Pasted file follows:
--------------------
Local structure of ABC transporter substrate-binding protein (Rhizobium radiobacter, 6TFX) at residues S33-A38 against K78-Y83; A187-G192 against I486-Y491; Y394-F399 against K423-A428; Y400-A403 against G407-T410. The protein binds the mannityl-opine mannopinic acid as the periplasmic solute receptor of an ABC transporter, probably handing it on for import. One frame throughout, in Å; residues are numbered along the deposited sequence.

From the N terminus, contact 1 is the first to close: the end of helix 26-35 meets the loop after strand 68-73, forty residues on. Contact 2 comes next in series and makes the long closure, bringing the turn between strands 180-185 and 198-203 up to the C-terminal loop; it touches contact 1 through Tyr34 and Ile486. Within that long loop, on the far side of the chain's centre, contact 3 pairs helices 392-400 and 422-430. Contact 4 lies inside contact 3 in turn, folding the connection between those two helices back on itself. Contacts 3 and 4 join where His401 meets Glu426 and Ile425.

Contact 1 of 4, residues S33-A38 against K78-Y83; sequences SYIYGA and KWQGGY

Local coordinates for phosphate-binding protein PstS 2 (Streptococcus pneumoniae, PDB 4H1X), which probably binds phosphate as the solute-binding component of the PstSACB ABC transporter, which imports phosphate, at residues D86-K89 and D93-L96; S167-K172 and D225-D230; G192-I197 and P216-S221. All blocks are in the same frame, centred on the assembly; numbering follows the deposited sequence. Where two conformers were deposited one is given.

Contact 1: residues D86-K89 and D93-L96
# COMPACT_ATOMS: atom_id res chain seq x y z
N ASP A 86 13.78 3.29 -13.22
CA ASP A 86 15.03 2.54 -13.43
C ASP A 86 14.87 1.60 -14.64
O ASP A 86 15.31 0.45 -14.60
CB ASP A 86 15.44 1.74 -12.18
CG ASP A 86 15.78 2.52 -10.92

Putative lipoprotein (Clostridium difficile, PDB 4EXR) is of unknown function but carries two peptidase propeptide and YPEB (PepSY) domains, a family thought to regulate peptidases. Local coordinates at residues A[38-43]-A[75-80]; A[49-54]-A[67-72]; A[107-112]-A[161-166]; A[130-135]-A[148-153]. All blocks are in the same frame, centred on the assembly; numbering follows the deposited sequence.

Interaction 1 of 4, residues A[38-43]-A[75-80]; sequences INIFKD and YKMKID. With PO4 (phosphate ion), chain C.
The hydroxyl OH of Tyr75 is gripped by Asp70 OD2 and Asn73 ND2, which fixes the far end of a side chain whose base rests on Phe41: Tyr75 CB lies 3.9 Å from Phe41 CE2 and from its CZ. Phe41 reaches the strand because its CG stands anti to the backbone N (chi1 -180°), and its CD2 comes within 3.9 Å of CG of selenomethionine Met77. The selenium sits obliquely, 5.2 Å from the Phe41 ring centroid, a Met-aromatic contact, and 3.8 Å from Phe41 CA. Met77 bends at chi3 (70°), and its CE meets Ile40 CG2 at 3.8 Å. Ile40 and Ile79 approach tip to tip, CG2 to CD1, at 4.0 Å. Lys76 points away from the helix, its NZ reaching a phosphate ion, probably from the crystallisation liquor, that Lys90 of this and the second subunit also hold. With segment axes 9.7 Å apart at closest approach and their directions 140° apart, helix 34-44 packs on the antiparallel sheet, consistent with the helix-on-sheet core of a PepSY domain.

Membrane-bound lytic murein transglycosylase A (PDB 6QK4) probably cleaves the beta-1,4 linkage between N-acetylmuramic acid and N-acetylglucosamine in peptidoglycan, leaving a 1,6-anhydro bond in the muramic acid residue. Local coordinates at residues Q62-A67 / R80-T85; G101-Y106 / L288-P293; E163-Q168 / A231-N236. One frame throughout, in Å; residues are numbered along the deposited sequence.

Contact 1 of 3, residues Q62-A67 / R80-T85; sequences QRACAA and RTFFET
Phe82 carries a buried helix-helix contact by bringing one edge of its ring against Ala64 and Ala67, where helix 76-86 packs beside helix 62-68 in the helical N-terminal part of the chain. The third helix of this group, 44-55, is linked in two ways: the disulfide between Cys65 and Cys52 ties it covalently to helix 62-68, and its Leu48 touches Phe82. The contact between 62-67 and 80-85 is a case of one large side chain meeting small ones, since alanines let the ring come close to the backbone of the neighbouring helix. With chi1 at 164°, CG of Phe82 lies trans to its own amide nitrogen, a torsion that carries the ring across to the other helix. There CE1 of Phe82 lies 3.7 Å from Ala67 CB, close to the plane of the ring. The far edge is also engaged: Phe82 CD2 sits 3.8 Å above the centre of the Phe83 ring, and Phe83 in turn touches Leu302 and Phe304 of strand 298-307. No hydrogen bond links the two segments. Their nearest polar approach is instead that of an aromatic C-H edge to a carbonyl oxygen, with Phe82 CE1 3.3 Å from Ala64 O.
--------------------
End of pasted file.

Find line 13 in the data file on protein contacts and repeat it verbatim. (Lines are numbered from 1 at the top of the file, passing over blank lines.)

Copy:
Putative lipoprotein (Clostridium difficile, PDB 4EXR) is of unknown function but carries two peptidase propeptide and YPEB (PepSY) domains, a family thought to regulate peptidases. Local coordinates at residues A[38-43]-A[75-80]; A[49-54]-A[67-72]; A[107-112]-A[161-166]; A[130-135]-A[148-153]. All blocks are in the same frame, centred on the assembly; numbering follows the deposited sequence.